There are several ways in which a user can be added to a Linux Operating System. Here, we discuss the 7 most commonly used methods of adding users in Linux.
The basic syntax to create a user is:
# useradd [username]
To be able to log in as the newly created user, you need to set the user password. Run the passwd command followed by the username:
# passwd [username]
It will prompt you to enter and confirm the password. Make sure to use a strong password.
Changing password for user username. New password: Retype new password: passwd: all authentication tokens updated successfully.
1. Add a New User and Create Home Directory
Mostly when creating a new user account with the useradd command the user home directory is not created. Use the -m (–create-home) option to create the user home directory as /home/username.
# useradd -m [username]
2. Creating a User with Specific Home Directory
If you want to create the user’s home directory in other location then the default /home directory use the -d (–home) option.
For example, to create a new user name username1 with a home directory of /opt/username1 run the following command:
# useradd -m -d /opt/username1 username1
3. Creating a User with Specific User ID
Users are identified by unique UID and username. User identifier (UID) is a unique positive integer assigned by the Linux system to each user. The UID along with other access control policies is used to determine the types of actions a user can perform on system resources.
Use the -u (–uid) option to create a user with a specific UID. For example, to create a new user name username1 with UID of 1100:
# useradd -u 1100 username1
Verify the user’s UID, using the id command:
# id -u username1 1100
4. Creating a User with Specific Group ID
The main purpose of groups is to define a set of privileges such as reading, writing, or executing permission for a given resource that can be shared among the users within the group.
Use the -g (–gid) option to create a user with a specific initial login group. You can specify either the group name or the GID number. The group name or GID must already exist.
For example to create a new user name username1 and set the login group to users:
# sudo useradd -g users username1
Verify the user’s GID, use the id command:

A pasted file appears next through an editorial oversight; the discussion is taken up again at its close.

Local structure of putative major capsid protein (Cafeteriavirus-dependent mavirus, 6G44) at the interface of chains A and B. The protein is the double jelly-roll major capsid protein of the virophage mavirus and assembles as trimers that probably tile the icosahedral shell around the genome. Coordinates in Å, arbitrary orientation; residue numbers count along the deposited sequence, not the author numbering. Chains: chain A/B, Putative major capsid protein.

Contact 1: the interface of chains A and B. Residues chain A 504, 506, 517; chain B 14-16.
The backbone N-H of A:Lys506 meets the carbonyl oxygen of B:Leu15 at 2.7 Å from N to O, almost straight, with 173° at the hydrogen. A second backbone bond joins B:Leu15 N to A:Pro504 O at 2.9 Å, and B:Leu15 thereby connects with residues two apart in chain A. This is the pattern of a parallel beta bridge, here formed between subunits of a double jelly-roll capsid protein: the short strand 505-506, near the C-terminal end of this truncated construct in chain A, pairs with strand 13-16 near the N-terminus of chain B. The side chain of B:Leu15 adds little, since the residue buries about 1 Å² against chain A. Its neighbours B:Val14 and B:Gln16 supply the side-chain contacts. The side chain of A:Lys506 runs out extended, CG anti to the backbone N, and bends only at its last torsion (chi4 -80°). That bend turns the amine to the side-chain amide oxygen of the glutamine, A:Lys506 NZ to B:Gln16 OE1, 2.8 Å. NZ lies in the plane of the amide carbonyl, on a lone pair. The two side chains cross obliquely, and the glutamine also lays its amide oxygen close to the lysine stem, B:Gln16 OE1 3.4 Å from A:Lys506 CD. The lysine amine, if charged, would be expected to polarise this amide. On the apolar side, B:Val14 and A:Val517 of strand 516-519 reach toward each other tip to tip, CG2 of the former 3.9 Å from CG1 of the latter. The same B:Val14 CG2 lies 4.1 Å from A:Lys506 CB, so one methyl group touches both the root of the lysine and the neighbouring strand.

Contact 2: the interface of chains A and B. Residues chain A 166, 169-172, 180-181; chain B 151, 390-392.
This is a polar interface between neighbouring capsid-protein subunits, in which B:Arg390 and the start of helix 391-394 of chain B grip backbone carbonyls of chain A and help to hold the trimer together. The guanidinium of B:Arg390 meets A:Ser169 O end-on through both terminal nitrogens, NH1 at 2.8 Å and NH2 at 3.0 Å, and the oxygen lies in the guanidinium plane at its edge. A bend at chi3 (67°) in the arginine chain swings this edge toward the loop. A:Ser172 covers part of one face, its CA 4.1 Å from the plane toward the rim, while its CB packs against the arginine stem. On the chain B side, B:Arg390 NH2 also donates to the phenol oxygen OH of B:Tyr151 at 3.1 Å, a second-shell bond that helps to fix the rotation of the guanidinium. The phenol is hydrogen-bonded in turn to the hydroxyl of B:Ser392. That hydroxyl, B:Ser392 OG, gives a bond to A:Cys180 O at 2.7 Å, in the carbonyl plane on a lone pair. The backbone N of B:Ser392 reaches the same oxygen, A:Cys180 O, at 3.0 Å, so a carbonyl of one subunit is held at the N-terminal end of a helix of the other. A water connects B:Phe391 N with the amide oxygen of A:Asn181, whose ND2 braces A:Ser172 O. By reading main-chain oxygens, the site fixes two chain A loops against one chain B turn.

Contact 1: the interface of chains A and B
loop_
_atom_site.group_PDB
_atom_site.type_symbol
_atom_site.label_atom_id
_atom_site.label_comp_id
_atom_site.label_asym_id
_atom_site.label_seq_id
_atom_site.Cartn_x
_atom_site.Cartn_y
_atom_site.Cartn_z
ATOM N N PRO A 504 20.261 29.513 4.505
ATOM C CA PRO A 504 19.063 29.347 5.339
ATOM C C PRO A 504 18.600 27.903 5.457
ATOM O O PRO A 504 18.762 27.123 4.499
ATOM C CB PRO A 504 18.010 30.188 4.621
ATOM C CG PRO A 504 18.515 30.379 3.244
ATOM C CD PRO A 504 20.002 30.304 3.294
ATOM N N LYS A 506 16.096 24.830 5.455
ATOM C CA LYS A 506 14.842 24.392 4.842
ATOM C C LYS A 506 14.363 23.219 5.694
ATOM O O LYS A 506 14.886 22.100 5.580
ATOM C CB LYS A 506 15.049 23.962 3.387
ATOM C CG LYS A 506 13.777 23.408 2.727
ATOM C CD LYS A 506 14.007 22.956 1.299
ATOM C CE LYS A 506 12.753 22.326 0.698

# id -gn username1 users
5. Creating a User and Assign Multiple Groups
There are two types of groups in Linux operating systems Primary group and Secondary or supplementary group. Each user can belong to exactly one primary group and zero or more secondary groups.
-G (–groups) option allows you to specify a list of supplementary groups which the user will be a member of. The following command will create a new user name username1 with primary group users and secondary groups wheel and docker:
# useradd -g users -G wheel,docker username1
Verify the user groups, use the id command:
# id username1 uid=1002(username) gid=100(users) groups=100(users),10(wheel),993(docker)
6. Creating a User with Custom Comment
-c (–comment) option allows you to add a short description for the new user. Typically the user’s full name or the contact information are added as a comment.
In the following example we are creating a new user name username1 with text string User Account Test as a comment:
# useradd -c "User Account Test" username1
The comment is saved in /etc/passwd file:
# grep username1 /etc/passwd username:x :1001:1001:Test User Account:/home/username1:/bin/sh
7. Creating a User with an Expiry Date
-e (–expiredate) option allows you to define a time at which the new user accounts will expire. This option is useful for creating temporary accounts. The date must be specified using the YYYY-MM-DD format.
For example to create a new user account name username1 with expiry time set to December 31 2020 you would run:
# useradd -e 2020-12-31 username1
You can use the #chage command to verify the user account expiry date:
# chage -l username1
The output will look something like this:
Last password change : November 1, 2020 Password expires : never Password inactive : never Account expires : Dec 31, 2020 Minimum number of days between password change : 0 Maximum number of days between password change : 99999 Number of days of warning before password expires : 7